After leading R&D at one of the largest drugmakers in the world, taking the company through more than half a dozen drug approvals in the past few years, not to mention a Covid-19 vaccine race, Mammen departed J&J last month and will take the helm of a Cambridge, MA biotech attempting to go after what Verdine calls the “true emperor of all oncogenes” — beta-catenin.

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Jeff Bluestone (R), Sonoma Biotherapeutics CEO

Jef­frey Blue­stone brings his start­up haul to $400M+, join­ing forces with Re­gen­eron on cell ther­a­pies

These days, when Jeffrey Bluestone gets together with his contemporaries in science, the conversation often turns to retirement plans.

But a little more than three years ago, Bluestone reached a momentous turning point in his career, exiting a prestigious post at UCSF, where he had spent decades in the scientific pursuit of new therapies. And it had nothing to do with retirement anytime in the near future.

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FDA ap­proves Nar­can opi­oid over­dose re­ver­sal spray for over-the-counter sale

The FDA today approved Emergent BioSolutions’ Narcan brand naloxone nasal spray for over-the-counter sales. The nod was expected and comes on the heels of a unanimous 19-0 advisory committee vote in favor of approval last month.

The move to OTC means the opioid overdose reversal agent will now be available on grocery, convenience and gas stations shelves, as well as potentially for purchase online.

CSL CEO Paul McKenzie (L) and CMO Bill Mezzanotte

Q&A: New­ly-mint­ed CSL chief ex­ec­u­tive Paul McKen­zie and chief med­ical of­fi­cer Bill Mez­zan­otte

Paul McKenzie took over as CEO of Australian pharma giant CSL this month, following in the footsteps of long-time CSL vet Paul Perreault.

With an eye on mRNA, and quickly commercializing its new, $3.5 million-per-shot gene therapy for hemophilia B, McKenzie and chief medical officer Bill Mezzanotte answered some questions from Endpoints News this afternoon about where McKenzie is going to take the company and what advances may be coming to market from CSL’s pipeline. Below is a lightly edited transcript.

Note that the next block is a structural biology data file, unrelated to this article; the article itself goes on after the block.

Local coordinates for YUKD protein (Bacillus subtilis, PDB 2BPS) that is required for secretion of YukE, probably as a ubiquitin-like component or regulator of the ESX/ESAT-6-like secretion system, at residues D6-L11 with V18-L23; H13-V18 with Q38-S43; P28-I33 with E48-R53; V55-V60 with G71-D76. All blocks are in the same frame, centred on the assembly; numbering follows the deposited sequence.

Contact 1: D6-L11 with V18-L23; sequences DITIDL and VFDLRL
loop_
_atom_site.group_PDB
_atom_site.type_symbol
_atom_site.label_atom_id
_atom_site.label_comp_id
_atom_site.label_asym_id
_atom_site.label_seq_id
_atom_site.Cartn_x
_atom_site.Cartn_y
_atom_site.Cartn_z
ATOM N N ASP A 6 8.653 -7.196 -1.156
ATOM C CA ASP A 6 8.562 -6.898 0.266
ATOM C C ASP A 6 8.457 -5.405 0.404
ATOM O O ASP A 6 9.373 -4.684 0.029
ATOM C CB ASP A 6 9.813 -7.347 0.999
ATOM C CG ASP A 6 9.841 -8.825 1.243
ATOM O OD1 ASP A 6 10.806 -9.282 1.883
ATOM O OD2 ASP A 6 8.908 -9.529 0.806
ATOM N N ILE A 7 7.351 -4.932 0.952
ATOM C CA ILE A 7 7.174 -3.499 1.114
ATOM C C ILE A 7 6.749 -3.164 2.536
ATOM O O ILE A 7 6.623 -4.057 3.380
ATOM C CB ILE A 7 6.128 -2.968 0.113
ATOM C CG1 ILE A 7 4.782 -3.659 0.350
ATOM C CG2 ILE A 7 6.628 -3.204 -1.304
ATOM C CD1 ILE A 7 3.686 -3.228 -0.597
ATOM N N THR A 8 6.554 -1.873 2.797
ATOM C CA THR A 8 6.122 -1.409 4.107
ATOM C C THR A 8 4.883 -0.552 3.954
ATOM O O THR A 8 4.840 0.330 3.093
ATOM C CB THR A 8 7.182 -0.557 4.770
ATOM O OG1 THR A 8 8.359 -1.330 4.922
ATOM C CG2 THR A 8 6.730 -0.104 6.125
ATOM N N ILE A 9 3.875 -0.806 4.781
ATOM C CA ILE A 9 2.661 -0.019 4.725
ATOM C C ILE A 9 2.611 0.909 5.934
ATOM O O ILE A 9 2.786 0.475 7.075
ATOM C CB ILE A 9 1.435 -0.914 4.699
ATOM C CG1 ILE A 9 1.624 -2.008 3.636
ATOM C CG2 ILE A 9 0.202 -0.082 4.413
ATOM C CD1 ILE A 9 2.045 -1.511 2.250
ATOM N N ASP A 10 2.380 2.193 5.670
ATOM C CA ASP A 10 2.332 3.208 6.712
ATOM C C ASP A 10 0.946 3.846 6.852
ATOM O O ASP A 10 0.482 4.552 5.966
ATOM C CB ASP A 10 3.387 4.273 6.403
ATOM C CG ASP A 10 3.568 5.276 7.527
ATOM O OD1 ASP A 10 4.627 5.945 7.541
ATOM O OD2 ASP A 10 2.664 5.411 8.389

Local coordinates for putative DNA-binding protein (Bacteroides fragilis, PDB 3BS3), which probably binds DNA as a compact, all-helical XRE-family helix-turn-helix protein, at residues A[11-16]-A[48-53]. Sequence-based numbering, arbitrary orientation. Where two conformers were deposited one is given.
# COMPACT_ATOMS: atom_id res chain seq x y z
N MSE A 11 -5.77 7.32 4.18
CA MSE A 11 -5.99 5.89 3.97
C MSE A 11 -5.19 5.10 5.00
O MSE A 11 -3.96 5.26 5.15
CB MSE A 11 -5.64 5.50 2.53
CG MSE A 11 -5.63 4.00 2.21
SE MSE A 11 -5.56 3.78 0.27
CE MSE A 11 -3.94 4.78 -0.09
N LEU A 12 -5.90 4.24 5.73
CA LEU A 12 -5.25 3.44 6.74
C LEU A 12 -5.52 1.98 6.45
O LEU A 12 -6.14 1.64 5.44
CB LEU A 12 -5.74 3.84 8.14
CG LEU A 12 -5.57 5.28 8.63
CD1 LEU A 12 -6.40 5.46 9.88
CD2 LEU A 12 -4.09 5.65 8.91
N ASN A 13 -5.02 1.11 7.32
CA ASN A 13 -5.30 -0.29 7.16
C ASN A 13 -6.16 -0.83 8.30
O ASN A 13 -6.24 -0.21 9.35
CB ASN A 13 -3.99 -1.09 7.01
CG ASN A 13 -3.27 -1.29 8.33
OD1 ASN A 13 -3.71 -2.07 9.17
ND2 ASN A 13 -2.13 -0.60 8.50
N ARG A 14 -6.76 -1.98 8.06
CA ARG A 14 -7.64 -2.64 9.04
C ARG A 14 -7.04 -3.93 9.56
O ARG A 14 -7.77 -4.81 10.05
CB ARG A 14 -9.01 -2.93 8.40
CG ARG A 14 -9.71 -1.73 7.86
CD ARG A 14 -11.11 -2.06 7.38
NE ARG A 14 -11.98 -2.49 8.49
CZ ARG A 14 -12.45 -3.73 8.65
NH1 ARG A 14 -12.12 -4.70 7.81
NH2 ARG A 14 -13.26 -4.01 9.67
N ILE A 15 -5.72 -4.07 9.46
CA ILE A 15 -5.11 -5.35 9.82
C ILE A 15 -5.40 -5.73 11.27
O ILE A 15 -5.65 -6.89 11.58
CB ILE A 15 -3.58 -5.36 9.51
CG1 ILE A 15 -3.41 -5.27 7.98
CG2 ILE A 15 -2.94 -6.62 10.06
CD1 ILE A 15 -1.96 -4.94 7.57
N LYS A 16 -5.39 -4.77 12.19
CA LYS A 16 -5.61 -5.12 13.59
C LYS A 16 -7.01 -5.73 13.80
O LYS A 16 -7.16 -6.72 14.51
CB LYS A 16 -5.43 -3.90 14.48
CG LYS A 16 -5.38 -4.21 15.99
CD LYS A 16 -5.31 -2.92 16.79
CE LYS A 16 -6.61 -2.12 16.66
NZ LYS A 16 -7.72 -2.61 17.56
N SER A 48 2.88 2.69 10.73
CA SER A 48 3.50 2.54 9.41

Boehringer re­ports ro­bust sales led by type 2 di­a­betes and pul­monary drugs, promis­es more to come high­light­ing obe­si­ty

Boehringer Ingelheim reported human pharma sales of €18.5 billion on Wednesday, led by type 2 diabetes and heart failure drug Jardiance and pulmonary fibrosis med Ofev. Jardiance sales reached €5.8 billion, growing 39% year over year, while Ofev took in €3.2 billion, notching its own 20.6% annual jump.

However, Boehringer is also looking ahead with its pipeline, estimating “In the next seven years the company expects about 20 regulatory approvals in human pharma.”

Feng Zhang (Susan Walsh/AP Images)

In search of new way to de­liv­er gene ed­i­tors, CRISPR pi­o­neer turns to mol­e­c­u­lar sy­ringes

Bug bacteria are ruthless.

Some soil bacteria have evolved tiny, but deadly injection systems that attach to insect cells, perforate them and release toxins inside — killing a bug in just a few days’ time. Scientists, on the other hand, want to leverage that system to deliver medicines.

In a paper published Wednesday in Nature, MIT CRISPR researcher Feng Zhang and his lab describe how they engineered these syringes made by bacteria to deliver potential therapies like toxins that kill cancer cells and gene editors. With the help of an AI program, they developed syringes that can load proteins of their choice and selectively target human cells.

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Blue­bird to miss Q1 dead­line for lo­vo-cel fil­ing, shares sliced

Bluebird bio had expected to submit a BLA for its sickle cell disease gene therapy lovotibeglogene autotemcel, or lovo-cel, by Friday. Now, that deadline is getting punted for at least a couple of weeks.

CEO Andrew Obenshain detailed the update during the company’s full-year earnings call Wednesday morning after the gene therapy specialist reported the development in its Q4 and 2022 report.

“We will likely miss the Q1 2023 submission goal,” Obenshain said, noting the application is fully written and ready to go. But bluebird is still waiting on FDA feedback for the company’s CMC module submitted in early March.

J&J bows out of RSV vac­cine race, end­ing PhI­II study and ced­ing to Pfiz­er, GSK

Johnson & Johnson announced Wednesday morning it is ending development of its adult RSV vaccine that was in the middle of a 27,200-patient trial, giving up a big slice of what’s expected to be the next multibillion-dollar pharma market.

The decision came down to the shifting RSV “competitive landscape,” a company spokesperson tells Endpoints News, adding the “breadth of options” was much different than when J&J first started its pivotal study. The spokesperson declined to comment on the Phase III data, saying only the shot is undergoing an “ongoing assessment.”